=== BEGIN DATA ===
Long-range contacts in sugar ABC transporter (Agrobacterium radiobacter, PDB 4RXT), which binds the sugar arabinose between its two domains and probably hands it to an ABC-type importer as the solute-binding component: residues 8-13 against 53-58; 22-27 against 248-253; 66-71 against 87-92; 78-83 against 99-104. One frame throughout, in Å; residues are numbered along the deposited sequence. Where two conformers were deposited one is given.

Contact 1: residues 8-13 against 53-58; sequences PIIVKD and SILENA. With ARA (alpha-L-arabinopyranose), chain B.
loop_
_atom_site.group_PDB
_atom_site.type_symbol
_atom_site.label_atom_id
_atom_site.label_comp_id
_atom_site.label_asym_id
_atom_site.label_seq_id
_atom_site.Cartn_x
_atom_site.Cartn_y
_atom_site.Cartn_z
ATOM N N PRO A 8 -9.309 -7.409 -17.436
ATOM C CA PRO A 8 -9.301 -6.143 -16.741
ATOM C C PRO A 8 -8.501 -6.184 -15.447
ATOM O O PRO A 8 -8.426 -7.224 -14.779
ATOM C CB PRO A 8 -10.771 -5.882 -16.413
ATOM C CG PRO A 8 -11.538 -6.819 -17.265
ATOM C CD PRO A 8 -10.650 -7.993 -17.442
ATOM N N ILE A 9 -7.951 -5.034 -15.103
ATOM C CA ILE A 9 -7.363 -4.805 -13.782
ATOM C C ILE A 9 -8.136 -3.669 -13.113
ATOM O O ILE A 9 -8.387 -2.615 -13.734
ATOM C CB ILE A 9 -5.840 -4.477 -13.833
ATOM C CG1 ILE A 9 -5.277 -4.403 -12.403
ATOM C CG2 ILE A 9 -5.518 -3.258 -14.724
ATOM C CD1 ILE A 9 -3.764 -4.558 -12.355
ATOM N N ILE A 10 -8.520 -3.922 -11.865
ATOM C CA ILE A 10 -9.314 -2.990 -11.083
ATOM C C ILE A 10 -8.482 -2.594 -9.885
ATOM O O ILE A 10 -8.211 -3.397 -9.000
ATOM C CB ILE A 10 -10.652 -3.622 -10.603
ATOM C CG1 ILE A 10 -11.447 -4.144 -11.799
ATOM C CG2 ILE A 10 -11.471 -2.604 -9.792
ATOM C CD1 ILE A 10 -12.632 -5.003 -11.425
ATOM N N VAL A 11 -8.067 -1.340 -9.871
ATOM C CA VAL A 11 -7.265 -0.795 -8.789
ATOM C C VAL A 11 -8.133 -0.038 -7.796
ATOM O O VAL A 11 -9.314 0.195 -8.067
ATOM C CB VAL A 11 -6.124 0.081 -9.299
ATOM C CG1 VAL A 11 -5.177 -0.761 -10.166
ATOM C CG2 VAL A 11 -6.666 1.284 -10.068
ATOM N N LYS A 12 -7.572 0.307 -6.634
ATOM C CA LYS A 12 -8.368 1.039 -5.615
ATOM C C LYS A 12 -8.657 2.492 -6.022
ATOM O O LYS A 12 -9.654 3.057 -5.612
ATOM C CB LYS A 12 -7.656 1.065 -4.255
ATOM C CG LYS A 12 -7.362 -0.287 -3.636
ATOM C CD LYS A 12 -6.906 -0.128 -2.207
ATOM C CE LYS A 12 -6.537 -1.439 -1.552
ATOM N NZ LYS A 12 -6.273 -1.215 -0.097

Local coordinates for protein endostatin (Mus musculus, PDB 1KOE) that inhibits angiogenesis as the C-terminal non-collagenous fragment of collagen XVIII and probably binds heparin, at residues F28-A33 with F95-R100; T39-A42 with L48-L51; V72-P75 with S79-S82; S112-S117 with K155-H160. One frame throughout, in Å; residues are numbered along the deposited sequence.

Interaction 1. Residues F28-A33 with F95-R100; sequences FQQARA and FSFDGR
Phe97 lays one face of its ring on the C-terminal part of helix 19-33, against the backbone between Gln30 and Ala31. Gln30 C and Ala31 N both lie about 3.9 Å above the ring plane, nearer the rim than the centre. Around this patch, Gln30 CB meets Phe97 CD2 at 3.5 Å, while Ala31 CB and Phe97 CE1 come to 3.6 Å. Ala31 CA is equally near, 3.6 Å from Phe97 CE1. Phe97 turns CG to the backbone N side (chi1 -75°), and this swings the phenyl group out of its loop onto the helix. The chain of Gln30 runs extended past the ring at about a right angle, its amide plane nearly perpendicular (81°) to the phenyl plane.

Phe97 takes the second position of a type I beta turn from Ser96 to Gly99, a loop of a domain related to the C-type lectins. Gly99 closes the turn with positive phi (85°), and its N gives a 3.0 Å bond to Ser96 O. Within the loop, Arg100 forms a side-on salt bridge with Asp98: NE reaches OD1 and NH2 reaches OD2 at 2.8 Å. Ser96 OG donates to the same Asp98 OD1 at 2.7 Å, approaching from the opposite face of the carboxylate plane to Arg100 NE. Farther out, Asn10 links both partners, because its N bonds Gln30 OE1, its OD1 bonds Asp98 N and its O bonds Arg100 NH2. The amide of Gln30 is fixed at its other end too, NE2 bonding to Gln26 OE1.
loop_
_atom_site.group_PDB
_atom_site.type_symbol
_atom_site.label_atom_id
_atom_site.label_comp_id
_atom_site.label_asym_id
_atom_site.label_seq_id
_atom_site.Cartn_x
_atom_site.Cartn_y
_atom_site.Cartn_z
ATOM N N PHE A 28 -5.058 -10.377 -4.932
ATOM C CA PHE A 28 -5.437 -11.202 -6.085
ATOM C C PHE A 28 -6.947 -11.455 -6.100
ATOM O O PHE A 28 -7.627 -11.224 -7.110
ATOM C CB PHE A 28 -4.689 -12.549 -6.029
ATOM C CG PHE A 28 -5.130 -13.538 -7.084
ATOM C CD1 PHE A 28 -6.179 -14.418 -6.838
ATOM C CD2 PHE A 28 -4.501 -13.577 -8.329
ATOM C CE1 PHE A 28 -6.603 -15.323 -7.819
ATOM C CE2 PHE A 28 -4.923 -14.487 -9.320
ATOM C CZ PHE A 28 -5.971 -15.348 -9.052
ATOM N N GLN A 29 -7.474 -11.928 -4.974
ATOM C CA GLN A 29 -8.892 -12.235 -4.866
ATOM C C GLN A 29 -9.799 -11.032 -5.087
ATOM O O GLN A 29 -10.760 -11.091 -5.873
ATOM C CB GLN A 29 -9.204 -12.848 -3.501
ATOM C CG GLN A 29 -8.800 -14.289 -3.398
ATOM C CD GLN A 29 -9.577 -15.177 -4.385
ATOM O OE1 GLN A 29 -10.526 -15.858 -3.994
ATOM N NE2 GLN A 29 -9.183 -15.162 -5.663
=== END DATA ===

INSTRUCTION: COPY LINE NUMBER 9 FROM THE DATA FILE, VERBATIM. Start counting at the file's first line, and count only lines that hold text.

_atom_site.label_seq_id